Selegiline is an oral prescription medication used to treat cognitive dysfunction and senility in older dogs. It can also be used to treat Cushing's disease when it is caused by a pituitary tumor. It's a generic alternative to Anipryl, and it's the only FDA-approved drug for canine senility. It comes in a capsule form, so you can easily hide it in a pill pocket and give it as a tasty treat or disguise it in your pal's favorite wet food. Customers may receive this drug under the names l-deprenyl, Anipryl, Eldepryl.
- Treats Canine Cushing's disease
- Treats age-related cognitive problems in older dogs
- for use in Dogs
How it works
Selegiline increases the concentration of a nervous system messenger chemical called dopamine. Higher levels of dopamine improve many cognitive processes. Treating Cushing's Disease has traditionally been centered on suppressing the adrenal glands production and release of cortisone. However, this approach has a high potential for side effects. Selegiline has allowed for a new approach by suppressing the pituitary gland directly.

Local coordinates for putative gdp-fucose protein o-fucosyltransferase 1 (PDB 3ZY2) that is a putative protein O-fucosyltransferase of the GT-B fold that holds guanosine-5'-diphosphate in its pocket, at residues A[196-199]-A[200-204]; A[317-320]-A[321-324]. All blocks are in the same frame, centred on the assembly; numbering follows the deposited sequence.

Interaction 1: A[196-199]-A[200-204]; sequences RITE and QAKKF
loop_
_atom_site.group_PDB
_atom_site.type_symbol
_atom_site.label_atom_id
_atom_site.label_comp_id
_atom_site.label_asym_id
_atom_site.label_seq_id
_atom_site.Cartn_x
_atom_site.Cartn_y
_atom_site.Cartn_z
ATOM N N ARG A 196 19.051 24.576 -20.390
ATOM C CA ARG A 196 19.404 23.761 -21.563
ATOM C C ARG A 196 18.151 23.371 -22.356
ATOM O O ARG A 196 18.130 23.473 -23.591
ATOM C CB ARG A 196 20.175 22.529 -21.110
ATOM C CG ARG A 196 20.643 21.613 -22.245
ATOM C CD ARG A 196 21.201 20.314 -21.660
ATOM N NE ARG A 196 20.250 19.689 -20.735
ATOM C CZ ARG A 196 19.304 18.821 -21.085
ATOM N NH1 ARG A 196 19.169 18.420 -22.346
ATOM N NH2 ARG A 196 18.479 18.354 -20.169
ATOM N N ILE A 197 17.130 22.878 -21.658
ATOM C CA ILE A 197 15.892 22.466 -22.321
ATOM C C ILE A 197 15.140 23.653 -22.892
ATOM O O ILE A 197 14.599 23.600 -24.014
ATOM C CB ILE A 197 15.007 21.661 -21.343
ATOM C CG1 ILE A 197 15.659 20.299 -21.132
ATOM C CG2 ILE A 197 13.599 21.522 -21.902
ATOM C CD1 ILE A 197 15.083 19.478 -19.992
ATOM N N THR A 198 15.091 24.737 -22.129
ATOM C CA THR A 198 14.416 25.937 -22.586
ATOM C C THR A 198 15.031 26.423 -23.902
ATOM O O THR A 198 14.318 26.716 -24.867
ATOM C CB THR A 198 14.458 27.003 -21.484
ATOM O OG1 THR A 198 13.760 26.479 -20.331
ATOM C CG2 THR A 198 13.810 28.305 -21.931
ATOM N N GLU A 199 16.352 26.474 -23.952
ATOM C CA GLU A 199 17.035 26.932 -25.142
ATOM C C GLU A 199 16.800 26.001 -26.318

Selegiline hydrochloride capsules, USP are indicated as an adjunct in the management of Parkinsonian patients being treated with levodopa/carbidopa who exhibit deterioration in the quality of their response to this therapy. There is no evidence from controlled studies that selegiline has any beneficial effect in the absence of concurrent levodopa therapy.
Evidence supporting this claim was obtained in randomized controlled clinical investigations that compared the effects of added selegiline or placebo in patients receiving levodopa/carbidopa.
Selegiline was significantly superior to placebo on all three principal outcome measures employed: change from baseline in daily levodopa/carbidopa dose, the amount of off time, and patient self-rating of treatment success. Beneficial effects were also observed on other measures of treatment success (e.g., measures of reduced end of dose akinesia, decreased tremor and sialorrhea, improved speech and dressing ability and improved overall disability as assessed by walking and comparison to previous state).